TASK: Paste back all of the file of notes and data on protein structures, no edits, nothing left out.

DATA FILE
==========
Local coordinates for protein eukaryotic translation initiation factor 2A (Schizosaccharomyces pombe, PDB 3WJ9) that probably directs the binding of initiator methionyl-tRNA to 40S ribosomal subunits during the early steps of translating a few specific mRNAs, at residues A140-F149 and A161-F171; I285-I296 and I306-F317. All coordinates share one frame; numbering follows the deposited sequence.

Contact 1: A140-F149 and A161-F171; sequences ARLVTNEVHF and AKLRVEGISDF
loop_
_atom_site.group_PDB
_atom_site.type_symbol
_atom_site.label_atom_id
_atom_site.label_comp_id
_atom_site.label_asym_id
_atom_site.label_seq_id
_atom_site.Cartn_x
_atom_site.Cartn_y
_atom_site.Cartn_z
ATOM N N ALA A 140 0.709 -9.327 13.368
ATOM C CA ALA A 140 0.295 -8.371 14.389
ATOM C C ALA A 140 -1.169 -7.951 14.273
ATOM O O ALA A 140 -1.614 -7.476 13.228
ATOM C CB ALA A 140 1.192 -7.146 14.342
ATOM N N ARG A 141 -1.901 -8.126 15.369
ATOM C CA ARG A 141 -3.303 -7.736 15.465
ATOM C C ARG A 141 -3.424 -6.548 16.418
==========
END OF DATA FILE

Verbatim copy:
Local coordinates for protein eukaryotic translation initiation factor 2A (Schizosaccharomyces pombe, PDB 3WJ9) that probably directs the binding of initiator methionyl-tRNA to 40S ribosomal subunits during the early steps of translating a few specific mRNAs, at residues A140-F149 and A161-F171; I285-I296 and I306-F317. All coordinates share one frame; numbering follows the deposited sequence.

Contact 1: A140-F149 and A161-F171; sequences ARLVTNEVHF and AKLRVEGISDF
loop_
_atom_site.group_PDB
_atom_site.type_symbol
_atom_site.label_atom_id
_atom_site.label_comp_id
_atom_site.label_asym_id
_atom_site.label_seq_id
_atom_site.Cartn_x
_atom_site.Cartn_y
_atom_site.Cartn_z
ATOM N N ALA A 140 0.709 -9.327 13.368
ATOM C CA ALA A 140 0.295 -8.371 14.389
ATOM C C ALA A 140 -1.169 -7.951 14.273
ATOM O O ALA A 140 -1.614 -7.476 13.228
ATOM C CB ALA A 140 1.192 -7.146 14.342
ATOM N N ARG A 141 -1.901 -8.126 15.369
ATOM C CA ARG A 141 -3.303 -7.736 15.465
ATOM C C ARG A 141 -3.424 -6.548 16.418